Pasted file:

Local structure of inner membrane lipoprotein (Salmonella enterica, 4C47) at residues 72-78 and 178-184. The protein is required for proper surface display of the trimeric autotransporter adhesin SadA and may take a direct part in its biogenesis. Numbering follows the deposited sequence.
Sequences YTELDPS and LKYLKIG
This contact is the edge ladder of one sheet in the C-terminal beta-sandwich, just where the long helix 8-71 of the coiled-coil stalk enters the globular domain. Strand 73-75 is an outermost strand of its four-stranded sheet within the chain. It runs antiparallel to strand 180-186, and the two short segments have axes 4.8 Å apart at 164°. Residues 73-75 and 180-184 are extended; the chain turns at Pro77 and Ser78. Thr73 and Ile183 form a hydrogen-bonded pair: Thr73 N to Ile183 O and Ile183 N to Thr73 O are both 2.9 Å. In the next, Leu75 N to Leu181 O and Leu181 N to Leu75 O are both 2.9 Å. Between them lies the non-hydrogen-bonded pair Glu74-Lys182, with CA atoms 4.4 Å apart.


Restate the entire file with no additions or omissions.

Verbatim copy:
Local structure of inner membrane lipoprotein (Salmonella enterica, 4C47) at residues 72-78 and 178-184. The protein is required for proper surface display of the trimeric autotransporter adhesin SadA and may take a direct part in its biogenesis. Numbering follows the deposited sequence.
Sequences YTELDPS and LKYLKIG
This contact is the edge ladder of one sheet in the C-terminal beta-sandwich, just where the long helix 8-71 of the coiled-coil stalk enters the globular domain. Strand 73-75 is an outermost strand of its four-stranded sheet within the chain. It runs antiparallel to strand 180-186, and the two short segments have axes 4.8 Å apart at 164°. Residues 73-75 and 180-184 are extended; the chain turns at Pro77 and Ser78. Thr73 and Ile183 form a hydrogen-bonded pair: Thr73 N to Ile183 O and Ile183 N to Thr73 O are both 2.9 Å. In the next, Leu75 N to Leu181 O and Leu181 N to Leu75 O are both 2.9 Å. Between them lies the non-hydrogen-bonded pair Glu74-Lys182, with CA atoms 4.4 Å apart.